When I was a child my parents owned a copy of “Bat Out of Hell” on vinyl, and I remember looking at the cover art and being fascinated by what I saw. Some muscular biker dude was bursting out of the ground of a graveyard on a motor cycle ready to confront a giant bat. I remember my older brother and I wanting to hear this record and learn how this biker was going to fight the giant bat. Despite that story not existing in any context on the actual content of the music, when we finally did listen to it the narrative stories therein did not leave my young mind disappointed. The music was so epic that it satisfied my youthful wild imagination, even though I was too young to fully appreciate the social dynamics of a song like “Paradise by The Dashboard Light.”
“Bat out of Hell” is a one of kind album, even though there are now three albums by that name by Meat Loaf. Despite reasonably revisiting the general and vague album concept of bat out of hell twice more there could not be a real recreation of the original. A perfect storm of creativity was unleashed when “Bat Out of Hell” was produced. The two men involved Meat Loaf and Jim Steinman were both extremely eager to explode onto the music scene and their combination of talents was exactly what the world needed.
|Jim Steinman and Meat Loaf.|
It should not have worked. From a business perspective, the concept album of “Bat Out of Hell” should not have been a commercial hit. The forty-five-minute album had only seven songs on it, making the average song length six and half minutes in length, typically far too long to be pop music radio friendly. Grandiose epics about motor cycle crashes and trying to hook up with the head cheerleader were in theory too aggressive and uncouth for the late seventies and arguably still now. Also instead of a young pretty boy as the front they had this berserking fat man singing his heart out. In theory that should not appeal to the simple-minded masses, but magically this is one of the those times when something totally awesome was deservedly well received by everyone.
Effectively “Bat Out of Hell” is one of those rare perfect albums, and a persistent candidate for my list of ten albums to include on a deserted island.
My favorite song on this album has change about six times in my life but I have found in recent years the title track has persistently stood out to me the most.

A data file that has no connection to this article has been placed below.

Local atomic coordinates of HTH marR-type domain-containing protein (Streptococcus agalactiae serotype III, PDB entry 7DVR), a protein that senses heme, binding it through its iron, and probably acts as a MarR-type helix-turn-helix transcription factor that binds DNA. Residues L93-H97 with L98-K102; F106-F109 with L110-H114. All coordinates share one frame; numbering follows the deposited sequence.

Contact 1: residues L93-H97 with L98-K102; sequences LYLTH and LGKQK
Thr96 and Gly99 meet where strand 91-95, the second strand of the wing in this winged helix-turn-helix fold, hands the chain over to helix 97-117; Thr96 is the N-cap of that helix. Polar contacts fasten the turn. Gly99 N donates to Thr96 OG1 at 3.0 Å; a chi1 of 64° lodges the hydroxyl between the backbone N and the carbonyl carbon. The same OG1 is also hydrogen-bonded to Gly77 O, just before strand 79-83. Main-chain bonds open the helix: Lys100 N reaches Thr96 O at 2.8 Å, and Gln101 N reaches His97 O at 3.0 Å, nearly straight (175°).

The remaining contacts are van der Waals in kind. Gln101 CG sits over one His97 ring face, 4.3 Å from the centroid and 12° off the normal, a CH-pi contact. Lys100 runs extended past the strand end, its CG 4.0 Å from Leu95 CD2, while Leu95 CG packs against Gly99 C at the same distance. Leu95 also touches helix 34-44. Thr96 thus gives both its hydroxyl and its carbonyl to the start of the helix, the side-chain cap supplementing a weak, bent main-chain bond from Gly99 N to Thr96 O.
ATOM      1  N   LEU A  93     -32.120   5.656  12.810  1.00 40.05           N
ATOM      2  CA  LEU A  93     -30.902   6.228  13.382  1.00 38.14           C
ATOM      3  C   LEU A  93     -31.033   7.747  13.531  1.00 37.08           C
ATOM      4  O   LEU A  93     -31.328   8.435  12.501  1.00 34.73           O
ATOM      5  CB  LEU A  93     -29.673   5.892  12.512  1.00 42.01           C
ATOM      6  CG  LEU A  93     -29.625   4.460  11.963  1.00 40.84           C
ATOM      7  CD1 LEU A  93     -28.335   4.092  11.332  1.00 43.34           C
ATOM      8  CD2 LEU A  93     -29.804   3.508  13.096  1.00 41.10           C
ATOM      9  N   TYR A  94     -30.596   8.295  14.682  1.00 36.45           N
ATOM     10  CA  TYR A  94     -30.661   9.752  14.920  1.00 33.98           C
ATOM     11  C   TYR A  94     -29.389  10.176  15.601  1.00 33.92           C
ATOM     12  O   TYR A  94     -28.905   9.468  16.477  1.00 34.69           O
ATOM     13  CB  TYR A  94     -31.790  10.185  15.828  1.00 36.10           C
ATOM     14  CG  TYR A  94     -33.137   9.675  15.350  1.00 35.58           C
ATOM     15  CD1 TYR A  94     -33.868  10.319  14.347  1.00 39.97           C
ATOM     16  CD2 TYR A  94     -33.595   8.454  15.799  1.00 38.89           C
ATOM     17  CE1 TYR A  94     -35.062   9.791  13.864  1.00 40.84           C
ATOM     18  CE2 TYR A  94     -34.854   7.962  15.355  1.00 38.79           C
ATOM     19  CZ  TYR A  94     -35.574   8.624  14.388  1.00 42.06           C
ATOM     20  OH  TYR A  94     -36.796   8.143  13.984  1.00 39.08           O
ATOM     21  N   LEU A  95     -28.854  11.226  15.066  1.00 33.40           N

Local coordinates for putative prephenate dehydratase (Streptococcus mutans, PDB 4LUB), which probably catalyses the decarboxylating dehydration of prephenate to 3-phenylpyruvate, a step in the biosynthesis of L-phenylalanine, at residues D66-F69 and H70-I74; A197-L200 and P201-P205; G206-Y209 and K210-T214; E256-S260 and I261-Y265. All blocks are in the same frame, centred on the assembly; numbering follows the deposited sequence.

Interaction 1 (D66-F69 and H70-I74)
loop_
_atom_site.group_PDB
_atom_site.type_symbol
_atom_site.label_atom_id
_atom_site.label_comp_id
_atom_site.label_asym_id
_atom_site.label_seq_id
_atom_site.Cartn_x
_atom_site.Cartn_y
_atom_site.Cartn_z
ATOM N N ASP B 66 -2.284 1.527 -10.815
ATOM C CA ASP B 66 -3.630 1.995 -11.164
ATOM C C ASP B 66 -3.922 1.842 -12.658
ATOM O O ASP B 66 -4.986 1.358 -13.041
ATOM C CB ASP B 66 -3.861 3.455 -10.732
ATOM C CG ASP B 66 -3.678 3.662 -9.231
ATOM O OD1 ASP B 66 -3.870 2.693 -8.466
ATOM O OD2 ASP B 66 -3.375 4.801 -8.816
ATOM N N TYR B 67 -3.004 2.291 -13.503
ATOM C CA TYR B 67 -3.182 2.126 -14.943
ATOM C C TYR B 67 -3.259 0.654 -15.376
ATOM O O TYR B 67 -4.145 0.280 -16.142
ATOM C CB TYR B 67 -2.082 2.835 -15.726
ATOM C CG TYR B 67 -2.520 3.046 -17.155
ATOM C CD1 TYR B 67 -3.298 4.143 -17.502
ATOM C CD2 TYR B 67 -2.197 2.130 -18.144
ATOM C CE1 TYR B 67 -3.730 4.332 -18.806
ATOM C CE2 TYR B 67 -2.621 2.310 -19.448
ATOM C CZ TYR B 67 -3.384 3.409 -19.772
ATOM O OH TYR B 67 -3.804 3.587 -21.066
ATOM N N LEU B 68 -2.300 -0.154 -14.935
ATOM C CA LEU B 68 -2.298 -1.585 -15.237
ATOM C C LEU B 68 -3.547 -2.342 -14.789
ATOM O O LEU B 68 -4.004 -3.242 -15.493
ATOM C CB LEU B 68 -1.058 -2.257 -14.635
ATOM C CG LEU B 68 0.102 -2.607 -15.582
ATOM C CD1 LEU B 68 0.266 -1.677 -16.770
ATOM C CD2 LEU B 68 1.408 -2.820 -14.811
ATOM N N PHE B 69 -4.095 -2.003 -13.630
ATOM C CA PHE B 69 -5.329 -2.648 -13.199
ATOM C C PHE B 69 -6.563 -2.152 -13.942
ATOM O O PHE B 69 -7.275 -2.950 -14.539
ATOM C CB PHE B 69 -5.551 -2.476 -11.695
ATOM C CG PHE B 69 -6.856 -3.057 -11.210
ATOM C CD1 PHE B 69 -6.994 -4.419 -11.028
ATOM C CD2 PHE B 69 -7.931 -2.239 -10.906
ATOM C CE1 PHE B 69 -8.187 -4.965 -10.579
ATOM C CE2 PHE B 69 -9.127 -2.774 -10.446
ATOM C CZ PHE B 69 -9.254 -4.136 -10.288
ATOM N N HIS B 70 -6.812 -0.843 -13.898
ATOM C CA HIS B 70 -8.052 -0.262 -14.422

As stated in the opening sentence of this review, “Bat Out of Hell” is the greatest motor cycle crash song ever recorded. The opening is over two minutes of instrumental, which is one of the many reasons this album should not have had much success with pop radio. However, this serves multiple purposes, beyond simply being fantastic. Steinman having trained himself to write full musicals is presenting his overture in this opening two minutes. The pace and tension is set for high drama without a word being uttered.
With out first verse the scene described in the beginning of “Bat Out of Hell” is one of violence and danger:
“The sirens are screaming, and the fires are howling
Way down in the valley tonight.
There's a man in the shadows with a gun in his eye
And a blade shining oh so bright.
There's evil in the air and there's thunder in the sky,
And a killer's on the bloodshot streets.
And down in the tunnels where the deadly are rising
Oh, I swear I saw a young boy down in the gutter
He was starting to foam in the heat.”
Street and gang violence is what is present here. This fits perfectly with the motor cycle theme but also with Steinman’s interests, the man always seemed fascinated with gang warfare, leather jackets, and guitars, this because all too obvious when we discover “Street of Fire” a Jim Steinman musical movie about exactly all these things described just now.
Our rock and roll hero, has come to town for one reason, some babe he is in love with, for she is “the only thing in this whole world, that’s pure, and good, and right.” But like a bat out of hell he’ll be gone when the morning come. Taking off “faster than any boy has ever gone” he with blaze our out of town on his motor cycle.
Steinman had wanted to include the sound of an actual motor cycle in the song, and at the six-and-a-half-minute mark you can hear it, only it is not a real motor cycle but rather guitarist Todd Rundgren mimicking the sound of motor cycle with his guitar. This is made all the more impressive when you discover he had to improvise the sound after the studio disallowed Steinman to use the real thing.
Then it happens, the crash:
“Then I'm down in the bottom of a pit in the blazing sun,
Torn and twisted at the foot of a burning bike,
And I think somebody somewhere must be tolling a bell.
And the last thing I see is my heart, still beating,
Breaking out of my body and flying away
Like a bat out of hell.”
I have never been entirely sure how to take the part about his heart breaking of his body and flying away. I thought it might have been about ascending to heaven after death, a final redemption, where our rock and roll hero’s soul breaks free from hell in the after life. Or perhaps it is meant to simple declare the intensity of his passion and love for the women he is presumably singing this song to.
Epic might an inaccurate description for “Bat Out of Hell,” perhaps over the top would be more appropriate. Everything about Meat Loaf, Jim Steinman, and “Bat Out of Hell” is dramatic. What could be a straight forward song about crashing your motor bike and dying becomes this nearly ten-minute rock opera about gang violence, true love, and possibly salvation. We all seek these things, we want things to be dramatic, and that is probably why the zealous melodrama of “Bat Out of Hell” appealed to so many people, myself included.
In conclusion, “Bat Out of Hell” is a great song. Most of you already knew that, but it bears repeating.
- King of Braves.